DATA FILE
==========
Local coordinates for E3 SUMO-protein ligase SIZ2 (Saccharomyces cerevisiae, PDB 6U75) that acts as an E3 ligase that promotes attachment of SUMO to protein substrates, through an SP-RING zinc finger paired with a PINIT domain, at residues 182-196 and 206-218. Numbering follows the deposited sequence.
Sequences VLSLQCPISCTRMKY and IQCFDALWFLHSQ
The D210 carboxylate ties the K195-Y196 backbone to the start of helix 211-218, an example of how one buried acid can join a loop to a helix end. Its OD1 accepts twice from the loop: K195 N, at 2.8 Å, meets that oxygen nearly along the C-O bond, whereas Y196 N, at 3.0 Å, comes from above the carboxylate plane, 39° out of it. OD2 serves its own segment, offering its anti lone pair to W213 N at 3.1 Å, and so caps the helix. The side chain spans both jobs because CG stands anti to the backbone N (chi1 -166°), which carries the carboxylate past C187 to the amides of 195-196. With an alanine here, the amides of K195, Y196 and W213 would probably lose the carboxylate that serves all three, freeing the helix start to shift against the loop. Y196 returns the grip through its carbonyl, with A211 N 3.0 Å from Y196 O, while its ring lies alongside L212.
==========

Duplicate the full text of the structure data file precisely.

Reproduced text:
Local coordinates for E3 SUMO-protein ligase SIZ2 (Saccharomyces cerevisiae, PDB 6U75) that acts as an E3 ligase that promotes attachment of SUMO to protein substrates, through an SP-RING zinc finger paired with a PINIT domain, at residues 182-196 and 206-218. Numbering follows the deposited sequence.
Sequences VLSLQCPISCTRMKY and IQCFDALWFLHSQ
The D210 carboxylate ties the K195-Y196 backbone to the start of helix 211-218, an example of how one buried acid can join a loop to a helix end. Its OD1 accepts twice from the loop: K195 N, at 2.8 Å, meets that oxygen nearly along the C-O bond, whereas Y196 N, at 3.0 Å, comes from above the carboxylate plane, 39° out of it. OD2 serves its own segment, offering its anti lone pair to W213 N at 3.1 Å, and so caps the helix. The side chain spans both jobs because CG stands anti to the backbone N (chi1 -166°), which carries the carboxylate past C187 to the amides of 195-196. With an alanine here, the amides of K195, Y196 and W213 would probably lose the carboxylate that serves all three, freeing the helix start to shift against the loop. Y196 returns the grip through its carbonyl, with A211 N 3.0 Å from Y196 O, while its ring lies alongside L212.